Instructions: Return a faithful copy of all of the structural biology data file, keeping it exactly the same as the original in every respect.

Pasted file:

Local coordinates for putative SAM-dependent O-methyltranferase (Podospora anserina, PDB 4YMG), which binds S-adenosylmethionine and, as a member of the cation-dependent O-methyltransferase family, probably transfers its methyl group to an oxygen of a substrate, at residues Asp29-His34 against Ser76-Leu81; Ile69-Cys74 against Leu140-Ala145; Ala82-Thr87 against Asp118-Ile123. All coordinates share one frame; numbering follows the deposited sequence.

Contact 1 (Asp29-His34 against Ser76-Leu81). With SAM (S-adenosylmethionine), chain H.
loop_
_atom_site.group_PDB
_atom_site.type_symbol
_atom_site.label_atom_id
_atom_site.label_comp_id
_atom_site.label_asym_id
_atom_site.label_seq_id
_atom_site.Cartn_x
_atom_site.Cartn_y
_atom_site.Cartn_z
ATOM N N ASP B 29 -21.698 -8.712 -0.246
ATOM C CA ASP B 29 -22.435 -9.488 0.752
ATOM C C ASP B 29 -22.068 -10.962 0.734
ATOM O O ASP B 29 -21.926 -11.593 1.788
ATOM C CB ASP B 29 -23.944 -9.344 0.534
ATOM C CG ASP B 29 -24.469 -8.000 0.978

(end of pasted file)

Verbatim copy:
Local coordinates for putative SAM-dependent O-methyltranferase (Podospora anserina, PDB 4YMG), which binds S-adenosylmethionine and, as a member of the cation-dependent O-methyltransferase family, probably transfers its methyl group to an oxygen of a substrate, at residues Asp29-His34 against Ser76-Leu81; Ile69-Cys74 against Leu140-Ala145; Ala82-Thr87 against Asp118-Ile123. All coordinates share one frame; numbering follows the deposited sequence.

Contact 1 (Asp29-His34 against Ser76-Leu81). With SAM (S-adenosylmethionine), chain H.
loop_
_atom_site.group_PDB
_atom_site.type_symbol
_atom_site.label_atom_id
_atom_site.label_comp_id
_atom_site.label_asym_id
_atom_site.label_seq_id
_atom_site.Cartn_x
_atom_site.Cartn_y
_atom_site.Cartn_z
ATOM N N ASP B 29 -21.698 -8.712 -0.246
ATOM C CA ASP B 29 -22.435 -9.488 0.752
ATOM C C ASP B 29 -22.068 -10.962 0.734
ATOM O O ASP B 29 -21.926 -11.593 1.788
ATOM C CB ASP B 29 -23.944 -9.344 0.534
ATOM C CG ASP B 29 -24.469 -8.000 0.978